Second, the court said, the attacks originate from the West Bank, which Israel controls, so they cannot be considered external attacks against which there is a right of self-defense.

This, as Buergenthal again noted, it equally ludicrous: Since the court objects to the fence primarily because the West Bank is not sovereign Israeli territory, it cannot suddenly decide that the West Bank is part of Israel for the purpose of determining whether Palestinian terror is an internal or external threat.

But this dismissal of Israel's right to self-defense is vital to the court's sweeping conclusion that the entire fence harms Palestinian rights and is therefore illegal: If self-defense applies, then the hardship that the fence causes to Palestinians must be weighed against the magnitude of the terror threat and the military rationale for the fence's route. Moreover, this balancing act must be performed on a kilometer-by-kilometer basis, since at every point both the amount of hardship and the military exigencies are likely to differ.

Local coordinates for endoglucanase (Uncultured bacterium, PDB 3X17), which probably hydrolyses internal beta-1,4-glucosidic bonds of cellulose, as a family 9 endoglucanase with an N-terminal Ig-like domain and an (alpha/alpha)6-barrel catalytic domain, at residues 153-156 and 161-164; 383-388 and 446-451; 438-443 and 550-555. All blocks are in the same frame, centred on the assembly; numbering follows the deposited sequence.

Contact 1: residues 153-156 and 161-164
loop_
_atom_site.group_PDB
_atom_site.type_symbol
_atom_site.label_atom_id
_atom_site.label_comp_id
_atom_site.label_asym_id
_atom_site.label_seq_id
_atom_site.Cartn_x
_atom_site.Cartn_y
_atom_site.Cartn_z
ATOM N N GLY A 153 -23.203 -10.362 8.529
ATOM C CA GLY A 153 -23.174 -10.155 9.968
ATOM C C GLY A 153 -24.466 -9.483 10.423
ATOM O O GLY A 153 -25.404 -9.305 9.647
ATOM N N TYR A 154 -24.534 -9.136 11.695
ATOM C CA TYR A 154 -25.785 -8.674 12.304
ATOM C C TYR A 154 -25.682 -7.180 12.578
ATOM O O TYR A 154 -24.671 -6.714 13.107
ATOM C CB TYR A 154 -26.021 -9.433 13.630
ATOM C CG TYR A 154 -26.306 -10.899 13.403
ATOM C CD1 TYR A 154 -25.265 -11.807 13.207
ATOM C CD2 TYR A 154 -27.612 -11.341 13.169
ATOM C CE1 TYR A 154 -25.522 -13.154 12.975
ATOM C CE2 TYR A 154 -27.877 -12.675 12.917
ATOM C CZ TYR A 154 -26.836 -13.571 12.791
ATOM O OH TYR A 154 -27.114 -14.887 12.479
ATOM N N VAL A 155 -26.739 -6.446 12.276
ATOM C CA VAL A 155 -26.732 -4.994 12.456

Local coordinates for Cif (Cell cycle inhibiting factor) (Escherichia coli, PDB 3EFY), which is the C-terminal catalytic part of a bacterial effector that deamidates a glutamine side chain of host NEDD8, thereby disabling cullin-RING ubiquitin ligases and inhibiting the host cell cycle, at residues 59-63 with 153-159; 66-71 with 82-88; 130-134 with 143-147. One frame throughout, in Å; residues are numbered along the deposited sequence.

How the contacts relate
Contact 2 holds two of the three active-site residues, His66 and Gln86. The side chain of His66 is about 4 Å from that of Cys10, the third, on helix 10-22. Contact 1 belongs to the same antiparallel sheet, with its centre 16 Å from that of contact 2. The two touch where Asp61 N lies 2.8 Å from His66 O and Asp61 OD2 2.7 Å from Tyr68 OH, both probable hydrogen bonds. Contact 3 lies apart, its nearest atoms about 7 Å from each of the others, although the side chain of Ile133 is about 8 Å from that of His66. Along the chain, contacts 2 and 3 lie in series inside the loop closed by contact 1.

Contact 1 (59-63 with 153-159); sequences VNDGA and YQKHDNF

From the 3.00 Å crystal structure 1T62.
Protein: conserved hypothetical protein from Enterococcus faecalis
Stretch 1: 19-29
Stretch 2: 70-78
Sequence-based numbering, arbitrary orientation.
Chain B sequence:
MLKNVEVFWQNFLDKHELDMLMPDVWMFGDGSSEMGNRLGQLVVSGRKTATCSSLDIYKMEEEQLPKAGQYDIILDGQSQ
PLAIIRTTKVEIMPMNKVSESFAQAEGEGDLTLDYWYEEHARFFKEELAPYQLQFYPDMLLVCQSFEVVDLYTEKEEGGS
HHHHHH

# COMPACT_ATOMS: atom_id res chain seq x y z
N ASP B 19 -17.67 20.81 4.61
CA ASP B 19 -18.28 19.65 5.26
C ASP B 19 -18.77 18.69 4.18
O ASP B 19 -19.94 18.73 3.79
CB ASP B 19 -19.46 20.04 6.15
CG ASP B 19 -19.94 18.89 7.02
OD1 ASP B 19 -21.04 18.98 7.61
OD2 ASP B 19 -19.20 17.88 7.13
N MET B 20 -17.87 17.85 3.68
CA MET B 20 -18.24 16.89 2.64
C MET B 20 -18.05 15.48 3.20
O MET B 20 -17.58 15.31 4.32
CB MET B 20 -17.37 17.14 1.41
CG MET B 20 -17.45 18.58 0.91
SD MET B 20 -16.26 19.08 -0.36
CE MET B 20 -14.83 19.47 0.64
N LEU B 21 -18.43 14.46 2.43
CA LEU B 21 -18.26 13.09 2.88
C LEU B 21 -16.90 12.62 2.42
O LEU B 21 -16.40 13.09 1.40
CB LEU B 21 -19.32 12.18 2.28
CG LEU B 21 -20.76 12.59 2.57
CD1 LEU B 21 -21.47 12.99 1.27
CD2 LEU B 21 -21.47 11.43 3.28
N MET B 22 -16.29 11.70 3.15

Instead, as Buergenthal wrote, "the nature of
these cross-Green Line attacks and their impact on Israel and its population are never really seriously examined by the Court, and the dossier provided the Court by the United Nations, on which the Court to a large extent bases its findings, barely touches on that subject All we have from the Court is a description of the harm the wall is causing and a discussion of various provisions of international humanitarian law."

Incredibly, the court never even acknowledges that the attacks' perpetrators are Palestinians.

But why should we expect otherwise? For a court with the breadth of vision to junk the right to consensual arbitration, the right to self-defense and almost 100 years of history in a single ruling, mere terror attacks are clearly too insignificant to notice.

The writer is a veteran journalist and commentator.
07/13/2004